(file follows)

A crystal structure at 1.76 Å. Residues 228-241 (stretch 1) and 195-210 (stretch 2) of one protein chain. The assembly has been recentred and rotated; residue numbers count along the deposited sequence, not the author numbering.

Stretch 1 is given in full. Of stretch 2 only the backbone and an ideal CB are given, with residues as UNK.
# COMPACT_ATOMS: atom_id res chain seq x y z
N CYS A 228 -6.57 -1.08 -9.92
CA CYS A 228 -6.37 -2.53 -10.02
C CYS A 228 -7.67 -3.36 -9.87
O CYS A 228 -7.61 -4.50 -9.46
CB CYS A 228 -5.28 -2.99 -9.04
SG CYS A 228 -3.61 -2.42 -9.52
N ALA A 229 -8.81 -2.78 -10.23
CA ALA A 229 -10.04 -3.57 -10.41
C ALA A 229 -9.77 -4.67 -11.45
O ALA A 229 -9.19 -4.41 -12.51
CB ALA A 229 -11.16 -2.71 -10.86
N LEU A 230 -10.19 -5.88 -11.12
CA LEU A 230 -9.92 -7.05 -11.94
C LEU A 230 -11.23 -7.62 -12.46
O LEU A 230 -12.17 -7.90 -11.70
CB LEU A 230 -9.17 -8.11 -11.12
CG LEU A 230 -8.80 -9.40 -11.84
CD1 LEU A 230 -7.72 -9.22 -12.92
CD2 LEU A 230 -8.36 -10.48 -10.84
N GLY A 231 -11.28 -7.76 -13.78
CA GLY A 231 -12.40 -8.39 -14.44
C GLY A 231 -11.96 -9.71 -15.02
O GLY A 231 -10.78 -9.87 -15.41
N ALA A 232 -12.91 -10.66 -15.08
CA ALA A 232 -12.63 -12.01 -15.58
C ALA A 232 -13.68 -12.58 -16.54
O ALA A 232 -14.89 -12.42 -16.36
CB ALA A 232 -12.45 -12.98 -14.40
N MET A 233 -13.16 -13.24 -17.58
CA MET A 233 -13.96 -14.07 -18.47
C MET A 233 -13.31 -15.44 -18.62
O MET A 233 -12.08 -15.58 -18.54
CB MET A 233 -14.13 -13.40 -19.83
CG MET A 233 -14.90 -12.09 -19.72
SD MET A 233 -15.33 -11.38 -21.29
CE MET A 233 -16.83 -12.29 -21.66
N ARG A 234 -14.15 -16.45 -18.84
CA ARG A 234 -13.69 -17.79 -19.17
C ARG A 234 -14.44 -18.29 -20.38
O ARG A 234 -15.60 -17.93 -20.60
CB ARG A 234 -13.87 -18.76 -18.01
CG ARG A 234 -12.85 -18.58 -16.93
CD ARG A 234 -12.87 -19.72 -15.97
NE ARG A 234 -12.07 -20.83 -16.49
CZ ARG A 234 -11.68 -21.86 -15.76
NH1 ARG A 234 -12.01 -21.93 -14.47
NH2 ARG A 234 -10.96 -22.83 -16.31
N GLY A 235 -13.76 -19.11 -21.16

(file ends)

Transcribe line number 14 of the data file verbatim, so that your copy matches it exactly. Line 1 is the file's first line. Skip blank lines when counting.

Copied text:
CB ALA A 229 -11.16 -2.71 -10.86